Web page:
The lenses are where Oakley sunglasses shine. Swap out lenses easily with Switchlock technology, so you can choose which lens tints you want depending on light conditions. The Oakley Plutonite lenses are impact-resistant, extremely lightweight, and protect from 100% of UVA, UVB, and UVC rays. Plus, Prizm technology enhances color and contrast, which is a huge plus while you bomb downhill, needing to keep an eye out for any obstacles.

See Oakley Jawbreaker Non-Polarized Iridium Sunglasses on Amazon

Best with metal frame: Smith Optics Prospect Elite Sunglasses

smith optics -prospect elite sunglasses

  • Metal frame
  • Safety rated
  • UVA/UVB protection
  • Non-polarized


  • Metal frame adds durability
  • Safety rated for extra use


  • Non-polarized lens options can create lots of reflections
  • Narrow frames could be a con for some applications

The Smith Optics Prospect Elite is an all-day, everyday type of shade. If you’re looking for a simple design, this is a great option. The Hydrophilic Megol nose and temple pads provide a secure fit and the metal frame is virtually indestructible. The lenses resist impact and include protection from UVA and UVB rays.

More than just for skiing, these glasses are safety-rated for anyone who needs protective glasses for work. But they also stand up to snow glare or any sort of bright lights, making these the all-in-one pair of shades for an active lifestyle. They come in both polarized and non-polarized options.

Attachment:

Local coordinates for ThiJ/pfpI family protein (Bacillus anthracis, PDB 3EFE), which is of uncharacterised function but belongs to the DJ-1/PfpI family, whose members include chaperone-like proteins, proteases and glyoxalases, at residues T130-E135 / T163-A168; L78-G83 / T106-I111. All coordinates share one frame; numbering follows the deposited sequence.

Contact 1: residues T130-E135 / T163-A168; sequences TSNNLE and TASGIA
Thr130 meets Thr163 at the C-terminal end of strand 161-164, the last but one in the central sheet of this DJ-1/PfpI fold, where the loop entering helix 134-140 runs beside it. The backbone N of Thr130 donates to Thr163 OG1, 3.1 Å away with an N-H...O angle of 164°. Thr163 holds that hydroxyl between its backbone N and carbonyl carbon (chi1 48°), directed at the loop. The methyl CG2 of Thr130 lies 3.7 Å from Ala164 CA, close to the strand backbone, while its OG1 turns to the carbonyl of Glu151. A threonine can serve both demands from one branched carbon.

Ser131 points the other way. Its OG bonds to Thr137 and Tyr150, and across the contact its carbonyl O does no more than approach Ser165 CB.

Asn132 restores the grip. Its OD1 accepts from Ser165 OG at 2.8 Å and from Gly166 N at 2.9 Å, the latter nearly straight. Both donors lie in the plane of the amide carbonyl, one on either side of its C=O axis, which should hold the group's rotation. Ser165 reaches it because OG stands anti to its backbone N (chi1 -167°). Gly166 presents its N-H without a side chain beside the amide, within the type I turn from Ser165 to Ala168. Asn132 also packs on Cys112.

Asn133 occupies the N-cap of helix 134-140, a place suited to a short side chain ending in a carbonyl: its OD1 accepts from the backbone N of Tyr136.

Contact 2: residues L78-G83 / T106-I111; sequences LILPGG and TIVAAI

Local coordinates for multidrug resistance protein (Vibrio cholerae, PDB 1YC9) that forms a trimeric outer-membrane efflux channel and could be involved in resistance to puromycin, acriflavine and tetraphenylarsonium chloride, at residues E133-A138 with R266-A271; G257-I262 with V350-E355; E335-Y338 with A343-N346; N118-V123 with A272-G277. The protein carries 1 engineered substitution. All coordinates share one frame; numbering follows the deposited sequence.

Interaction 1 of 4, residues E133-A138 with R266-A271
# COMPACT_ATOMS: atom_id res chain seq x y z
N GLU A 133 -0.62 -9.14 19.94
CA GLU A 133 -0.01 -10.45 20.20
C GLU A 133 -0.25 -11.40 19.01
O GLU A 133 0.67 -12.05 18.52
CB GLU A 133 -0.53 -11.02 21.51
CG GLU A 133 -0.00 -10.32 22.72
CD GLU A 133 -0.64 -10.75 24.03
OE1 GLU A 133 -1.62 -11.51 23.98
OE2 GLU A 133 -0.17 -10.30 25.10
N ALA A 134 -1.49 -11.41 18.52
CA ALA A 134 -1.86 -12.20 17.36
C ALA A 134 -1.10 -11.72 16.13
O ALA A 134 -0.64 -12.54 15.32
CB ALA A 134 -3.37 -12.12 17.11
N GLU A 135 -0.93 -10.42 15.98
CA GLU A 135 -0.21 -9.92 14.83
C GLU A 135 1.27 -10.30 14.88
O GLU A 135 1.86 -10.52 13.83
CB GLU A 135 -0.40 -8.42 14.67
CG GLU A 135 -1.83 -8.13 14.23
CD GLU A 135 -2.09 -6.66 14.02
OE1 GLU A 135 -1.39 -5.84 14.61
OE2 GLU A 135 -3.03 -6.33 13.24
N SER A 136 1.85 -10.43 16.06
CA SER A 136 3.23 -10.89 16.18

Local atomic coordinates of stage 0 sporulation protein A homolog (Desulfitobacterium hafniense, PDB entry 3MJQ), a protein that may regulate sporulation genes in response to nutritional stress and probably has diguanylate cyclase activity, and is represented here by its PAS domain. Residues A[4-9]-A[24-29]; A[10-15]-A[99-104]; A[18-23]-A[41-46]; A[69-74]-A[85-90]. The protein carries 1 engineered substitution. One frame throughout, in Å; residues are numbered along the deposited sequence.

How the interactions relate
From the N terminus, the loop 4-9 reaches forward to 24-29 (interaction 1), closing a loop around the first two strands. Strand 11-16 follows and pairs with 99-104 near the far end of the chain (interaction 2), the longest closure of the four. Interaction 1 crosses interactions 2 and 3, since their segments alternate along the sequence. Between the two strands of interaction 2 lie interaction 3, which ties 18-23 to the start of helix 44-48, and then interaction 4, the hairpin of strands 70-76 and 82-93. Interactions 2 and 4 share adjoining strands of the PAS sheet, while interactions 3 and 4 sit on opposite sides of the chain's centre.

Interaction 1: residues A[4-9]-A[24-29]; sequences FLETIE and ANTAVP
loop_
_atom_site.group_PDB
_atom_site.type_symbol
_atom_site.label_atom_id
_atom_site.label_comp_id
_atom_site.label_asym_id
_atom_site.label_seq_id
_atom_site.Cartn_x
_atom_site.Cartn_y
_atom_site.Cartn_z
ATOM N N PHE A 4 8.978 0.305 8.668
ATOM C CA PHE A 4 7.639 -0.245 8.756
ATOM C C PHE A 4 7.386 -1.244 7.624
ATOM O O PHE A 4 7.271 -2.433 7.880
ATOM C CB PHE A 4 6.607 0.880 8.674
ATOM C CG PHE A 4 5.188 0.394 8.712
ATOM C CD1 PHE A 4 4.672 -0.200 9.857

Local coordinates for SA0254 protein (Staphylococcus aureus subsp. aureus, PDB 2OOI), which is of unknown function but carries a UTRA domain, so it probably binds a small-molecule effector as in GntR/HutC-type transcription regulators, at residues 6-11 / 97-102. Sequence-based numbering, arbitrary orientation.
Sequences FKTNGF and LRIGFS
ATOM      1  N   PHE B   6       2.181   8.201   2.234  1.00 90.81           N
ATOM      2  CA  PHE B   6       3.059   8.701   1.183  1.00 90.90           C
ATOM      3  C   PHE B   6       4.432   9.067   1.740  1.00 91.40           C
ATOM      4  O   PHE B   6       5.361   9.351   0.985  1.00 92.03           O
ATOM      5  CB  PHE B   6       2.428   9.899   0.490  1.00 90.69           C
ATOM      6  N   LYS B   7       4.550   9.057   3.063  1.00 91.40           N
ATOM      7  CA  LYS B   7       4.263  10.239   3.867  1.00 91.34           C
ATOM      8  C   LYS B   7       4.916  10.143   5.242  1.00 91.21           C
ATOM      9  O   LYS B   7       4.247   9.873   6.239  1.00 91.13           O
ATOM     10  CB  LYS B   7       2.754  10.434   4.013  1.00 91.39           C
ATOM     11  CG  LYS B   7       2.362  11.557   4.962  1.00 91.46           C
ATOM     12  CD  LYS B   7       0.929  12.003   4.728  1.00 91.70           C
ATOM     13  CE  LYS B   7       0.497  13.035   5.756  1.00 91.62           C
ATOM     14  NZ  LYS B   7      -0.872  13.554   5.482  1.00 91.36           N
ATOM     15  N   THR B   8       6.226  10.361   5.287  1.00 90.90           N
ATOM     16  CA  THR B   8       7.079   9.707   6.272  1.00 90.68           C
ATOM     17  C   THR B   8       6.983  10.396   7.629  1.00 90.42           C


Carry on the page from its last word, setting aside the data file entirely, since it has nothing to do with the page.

See Smith Optics Prospect Elite Sunglasses on Amazon

See Smith Optics Prospect Elite Sunglasses on Moosejaw

Best all-weather protection: Wiley X Gravity Polarized Sunglasses

wiley x gravity polarized sunglasses

  • Shatterproof lenses
  • Facial cavity seal gasket to prevent light, wind, and debris
  • Case included
  • Polarized lenses
  • 100% UV protection


  • Great contrast
  • Climate Control system protects eyes from wind and dust


  • Lenses are somewhat easy to scratch

Wiley X’s Gravity sunglasses’ coolest feature is the climate control system, a facial cavity seal that seals out wind, dust, or debris from slipping through the cracks between the glasses and your face. You can also take the facial cavity seal gasket out when you don’t need the extra protection. The composite lenses meet ANSI Z87.1 safety standards for optical clarity and impact protection, meaning they work just as well as safety glasses as well as polarized sunglasses for skiing.

The plastic frame features flexible half-rubber temples with stylish cylinder accents to sit securely on your face. The glasses come with a zippered clamshell case, a cleaning cloth, a leash with rubber grips, and a t-peg elastic strap.

See Wiley X Gravity Polarized Sunglasses on Amazon

Excellent value: TOREGE Polarized Sports Sunglasses

torege polarized sports sunglasses

  • Three lenses included
  • Rimless jacket frame
  • Soft rubber nose pad for increased comfort
  • Impact and scratch-resistant
  • 100% UVA & UVB protection coating


  • Comes with different lenses for various conditions
  • Versatile yet affordable


  • Not all lenses are polarized

An affordable choice for sporty sunglasses, the TOREGE Polarized Sports Sunglasses come with three interchangeable lenses to cover all light conditions. Each pair comes with a choice of a colored lens (for bright conditions), a yellow lens (for night conditions), and darker lenses (polarized for driving).